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Thinking about Security while working from home

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It seems I'm always talking about security. By now I am sure most of you, if not all, have heard the story of how my son came by his first Eeyore stuffed animal. If not, he essentially found the sole surviving Eeyore in the Disney store, one overlooked and omitted from the stocking system, and made a beeline for the door. As a toddler dragging his newfound friend in tow, he was too short to set off the security scanner.

I share this with you for two reasons. It's a fond memory of my son's childhood. More importantly, it is a memorable illustration and lesson for all:

Even if you don't recognize what you have, that doesn't make it worthless and doesn't mean other people aren't willing to take it.

This has always been true and especially so, now. We are all accustomed to treating our work seriously. We take it, mold it, tweak it, massage it, copy it, print it, (e)mail it, and in so doing, producing the best product of which we are capable. All the while we have a collective duty to protect our work, products, students, instructors, and ourselves. DoCS has done well in fostering this behavior in our divisional culture.

However, we have not been in the office. We have not been in our customary routines and environment. It is easy for us to forget about little things, like security, while balancing the hectic duties of home and work life simultaneously.

To protect yourself at home, practice the good security hygiene used at work:

  • Be careful with your email
    • Don't open emails that are unusual or suspicious, that have unexpected attachments or unknown links. As our humble Ken Bilodeau says: "Don't click the link!"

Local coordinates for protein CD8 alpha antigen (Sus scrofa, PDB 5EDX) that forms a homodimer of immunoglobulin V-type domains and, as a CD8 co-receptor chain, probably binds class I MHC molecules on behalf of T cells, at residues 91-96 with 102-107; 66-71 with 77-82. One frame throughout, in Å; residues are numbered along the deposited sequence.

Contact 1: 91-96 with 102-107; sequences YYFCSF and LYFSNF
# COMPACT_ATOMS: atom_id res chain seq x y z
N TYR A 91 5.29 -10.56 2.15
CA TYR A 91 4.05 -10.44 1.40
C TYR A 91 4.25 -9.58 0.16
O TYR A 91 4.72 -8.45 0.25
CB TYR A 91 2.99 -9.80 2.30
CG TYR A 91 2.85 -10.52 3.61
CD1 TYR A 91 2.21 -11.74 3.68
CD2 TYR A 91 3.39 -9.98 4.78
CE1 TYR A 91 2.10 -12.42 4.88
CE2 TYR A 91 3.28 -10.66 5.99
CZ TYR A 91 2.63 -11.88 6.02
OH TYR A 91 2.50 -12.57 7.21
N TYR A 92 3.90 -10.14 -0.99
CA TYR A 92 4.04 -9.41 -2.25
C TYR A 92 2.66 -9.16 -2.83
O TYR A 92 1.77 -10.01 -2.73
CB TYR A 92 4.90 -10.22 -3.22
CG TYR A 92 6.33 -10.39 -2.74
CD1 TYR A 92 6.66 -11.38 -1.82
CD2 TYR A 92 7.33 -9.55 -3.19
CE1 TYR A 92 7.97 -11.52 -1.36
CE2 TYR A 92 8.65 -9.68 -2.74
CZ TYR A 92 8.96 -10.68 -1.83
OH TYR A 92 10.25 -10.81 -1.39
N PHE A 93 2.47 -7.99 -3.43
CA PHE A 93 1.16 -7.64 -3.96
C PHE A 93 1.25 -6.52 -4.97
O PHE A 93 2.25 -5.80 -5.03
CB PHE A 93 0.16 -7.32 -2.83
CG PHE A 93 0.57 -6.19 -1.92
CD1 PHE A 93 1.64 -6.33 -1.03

• Be mindful of the information you have on your computer. 
    • Do you use accounting software? Tax software? Do you bank online? Trade stocks? These all leave valuable financial information on your computer that cybercriminals covet. Think about making backups of data files as well as moving the active files to a removable thumb or USB drive that can be disconnected while not in use.
  • Consider the websites you visit. 
    • Viruses and malware can be delivered in many ways, particularly through advertisements and downloads from disreputable websites.
  • Make sure to use (In)Private/Incognito browsing. 
    • Consider using ad-blocking extensions.
  • Install antivirus with download protection. Rutgers offers antivirus for University and personally owned devices:
  • VPNs are your friend
    • Many people use private VPNs to protect their information while using the Internet. Rutgers uses them to secure communication with University resources. There are many private VPN services that can offer you similar security for a nominal fee.
  • Use strong passwords and consider a password manager.
    • Passwords are an important security measure. We loathe to use them, change them, update them, and remember them. However, they are the front lines when it comes to protecting your access to everything information-based. Try using easy to remember phrases. There are many sites to help rate your password. Try this https://lastpass.com/howsecure.php
    • Make a separate password for each site or service
    • Use a password manager to keep them at hand and up to date! We will be rolling out a DoCS version shortly. Making a personal account is highly recommended and free.

October is Cybersecurity Awareness Month. Please read through the weekly newsletters we will be sending. I endeavor to keep them short, informative, and practical.

Wishing you safe computing!